The Italian composer Luciano Berio had been teaching at Mills College in Oakland for several years when he wrote his famous suite Folk Songs in 1964, amid the sprawling folk music revival in the U.S. The set of music offered new arrangements of themes collected from around the world, including a couple of American songs the composer encountered on a recording by John Jacob Niles, along with music from Armenia, France, Azerbaijan, and Italy, all tailored to the exceptional voice of Cathy Berberian. In the years since it’s become part of standard 20th-century repertoire. For this crystalline recording, the Irish chamber group Ficino Ensemble complemented his work with four new commissions that somehow engage with folk traditions. Judd Greenstein’s “Green Fields of Amerikay” and Garrett Sholdice’s “I would be where I am not” are both adaptations of old folk songs, while Kate Moore and Kevin O’Connell created new works in the spirit of folk tradition. Together with Berio’s suite, the music erases any specific era or stylistic hierarchy—reinforcing the endless value of folk sources. The translucent delivery of singer Michelle O’Rourke brings it all together, woven through airy arrangements that privilege the clarity of her delivery.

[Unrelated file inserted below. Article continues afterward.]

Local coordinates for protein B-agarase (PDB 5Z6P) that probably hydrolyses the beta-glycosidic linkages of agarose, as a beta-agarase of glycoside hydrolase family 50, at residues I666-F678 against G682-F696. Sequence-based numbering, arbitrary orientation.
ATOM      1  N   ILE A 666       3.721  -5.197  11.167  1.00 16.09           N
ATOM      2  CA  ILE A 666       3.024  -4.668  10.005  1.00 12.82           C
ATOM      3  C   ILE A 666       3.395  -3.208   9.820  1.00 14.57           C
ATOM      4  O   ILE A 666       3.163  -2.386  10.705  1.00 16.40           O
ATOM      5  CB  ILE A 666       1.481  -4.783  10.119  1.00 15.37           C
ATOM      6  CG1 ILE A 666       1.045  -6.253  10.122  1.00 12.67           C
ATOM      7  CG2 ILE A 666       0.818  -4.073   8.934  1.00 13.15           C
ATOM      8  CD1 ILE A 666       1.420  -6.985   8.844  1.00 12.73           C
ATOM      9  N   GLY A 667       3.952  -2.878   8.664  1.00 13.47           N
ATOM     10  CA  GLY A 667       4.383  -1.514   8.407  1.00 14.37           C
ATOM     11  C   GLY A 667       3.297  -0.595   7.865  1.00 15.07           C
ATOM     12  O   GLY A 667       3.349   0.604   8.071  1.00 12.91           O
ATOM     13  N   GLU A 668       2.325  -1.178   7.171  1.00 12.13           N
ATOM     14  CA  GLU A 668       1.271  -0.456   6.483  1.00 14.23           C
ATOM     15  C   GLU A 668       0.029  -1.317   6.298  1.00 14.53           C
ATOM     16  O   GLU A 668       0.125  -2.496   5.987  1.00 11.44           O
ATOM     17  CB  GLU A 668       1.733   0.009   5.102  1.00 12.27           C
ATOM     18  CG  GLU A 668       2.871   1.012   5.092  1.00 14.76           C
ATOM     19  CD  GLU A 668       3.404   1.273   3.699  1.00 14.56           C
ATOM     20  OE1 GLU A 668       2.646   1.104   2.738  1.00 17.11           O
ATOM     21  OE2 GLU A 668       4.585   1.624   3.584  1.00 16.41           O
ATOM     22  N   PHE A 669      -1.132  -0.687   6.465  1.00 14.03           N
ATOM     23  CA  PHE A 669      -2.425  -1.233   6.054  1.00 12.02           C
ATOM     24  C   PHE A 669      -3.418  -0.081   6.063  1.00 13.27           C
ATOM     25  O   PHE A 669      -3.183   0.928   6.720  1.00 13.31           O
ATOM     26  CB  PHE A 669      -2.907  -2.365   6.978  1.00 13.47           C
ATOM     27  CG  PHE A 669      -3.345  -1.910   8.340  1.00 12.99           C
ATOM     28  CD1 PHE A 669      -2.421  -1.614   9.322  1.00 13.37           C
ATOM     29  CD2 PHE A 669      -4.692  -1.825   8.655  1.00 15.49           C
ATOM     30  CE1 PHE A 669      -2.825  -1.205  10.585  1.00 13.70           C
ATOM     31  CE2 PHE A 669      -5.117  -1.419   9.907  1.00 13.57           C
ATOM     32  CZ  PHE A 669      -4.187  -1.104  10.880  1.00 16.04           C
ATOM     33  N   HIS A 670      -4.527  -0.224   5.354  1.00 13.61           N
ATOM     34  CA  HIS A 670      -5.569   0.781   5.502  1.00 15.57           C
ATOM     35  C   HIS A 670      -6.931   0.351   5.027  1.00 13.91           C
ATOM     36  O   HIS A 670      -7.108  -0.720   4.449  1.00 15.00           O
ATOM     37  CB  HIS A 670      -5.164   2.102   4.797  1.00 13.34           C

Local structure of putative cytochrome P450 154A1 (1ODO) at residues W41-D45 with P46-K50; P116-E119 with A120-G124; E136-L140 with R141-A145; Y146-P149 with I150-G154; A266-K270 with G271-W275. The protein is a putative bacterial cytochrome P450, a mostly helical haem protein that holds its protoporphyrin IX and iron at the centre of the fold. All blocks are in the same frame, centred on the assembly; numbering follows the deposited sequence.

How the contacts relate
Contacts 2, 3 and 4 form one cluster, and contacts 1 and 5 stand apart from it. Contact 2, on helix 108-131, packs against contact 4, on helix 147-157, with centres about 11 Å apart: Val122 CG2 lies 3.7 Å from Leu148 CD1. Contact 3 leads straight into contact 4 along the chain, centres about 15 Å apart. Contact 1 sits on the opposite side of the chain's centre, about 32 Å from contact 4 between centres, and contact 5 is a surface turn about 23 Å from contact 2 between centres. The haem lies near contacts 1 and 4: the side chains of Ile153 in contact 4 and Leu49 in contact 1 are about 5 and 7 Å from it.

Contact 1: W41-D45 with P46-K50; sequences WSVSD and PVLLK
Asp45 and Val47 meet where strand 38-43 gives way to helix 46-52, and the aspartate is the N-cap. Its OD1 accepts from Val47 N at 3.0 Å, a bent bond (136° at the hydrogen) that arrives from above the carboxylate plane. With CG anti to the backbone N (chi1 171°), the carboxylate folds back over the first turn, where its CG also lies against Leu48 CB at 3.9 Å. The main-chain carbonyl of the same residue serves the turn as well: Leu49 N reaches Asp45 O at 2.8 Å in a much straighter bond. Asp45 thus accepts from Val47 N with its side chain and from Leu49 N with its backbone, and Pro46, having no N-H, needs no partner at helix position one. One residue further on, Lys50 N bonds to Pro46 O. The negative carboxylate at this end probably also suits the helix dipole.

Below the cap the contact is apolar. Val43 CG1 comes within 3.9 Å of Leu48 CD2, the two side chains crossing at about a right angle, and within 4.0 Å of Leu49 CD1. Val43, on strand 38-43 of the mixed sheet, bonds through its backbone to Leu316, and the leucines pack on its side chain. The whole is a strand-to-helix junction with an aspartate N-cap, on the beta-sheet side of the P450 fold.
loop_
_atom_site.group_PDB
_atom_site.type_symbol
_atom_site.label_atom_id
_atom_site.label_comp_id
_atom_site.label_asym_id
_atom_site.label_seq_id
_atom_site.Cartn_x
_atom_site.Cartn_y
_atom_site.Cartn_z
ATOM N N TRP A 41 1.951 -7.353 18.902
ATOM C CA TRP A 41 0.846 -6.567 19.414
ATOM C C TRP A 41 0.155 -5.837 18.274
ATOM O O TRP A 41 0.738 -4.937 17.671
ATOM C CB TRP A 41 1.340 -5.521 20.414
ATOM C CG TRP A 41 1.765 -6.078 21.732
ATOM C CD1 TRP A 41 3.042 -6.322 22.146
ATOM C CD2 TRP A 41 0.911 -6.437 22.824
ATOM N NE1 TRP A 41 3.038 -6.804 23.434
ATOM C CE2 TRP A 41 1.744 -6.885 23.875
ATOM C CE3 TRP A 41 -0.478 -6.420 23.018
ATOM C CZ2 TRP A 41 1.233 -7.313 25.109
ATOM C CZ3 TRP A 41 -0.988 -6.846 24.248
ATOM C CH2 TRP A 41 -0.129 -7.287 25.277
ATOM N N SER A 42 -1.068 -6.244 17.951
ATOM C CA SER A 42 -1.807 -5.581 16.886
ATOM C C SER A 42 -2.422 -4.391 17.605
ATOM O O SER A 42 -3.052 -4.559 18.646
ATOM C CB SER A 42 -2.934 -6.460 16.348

New Yorker Kivie Cahn-Lipman nonchalantly straddles the worlds of early and contemporary classical music, tackling often obscure 16th- and 17th-century composers with his ensemble Acronym and interpreting new music as the founding cellist in International Contemporary Ensemble. On this terrific solo collection, where he also plays viola da gamba, Cahn-Lipman underlines connections between those two worlds—which often aren’t quite as far apart as they seem—opening the album with a gorgeous account of Biber’s “Passacaglia” before moving onto a richly varied selection of music from the last couple of decades.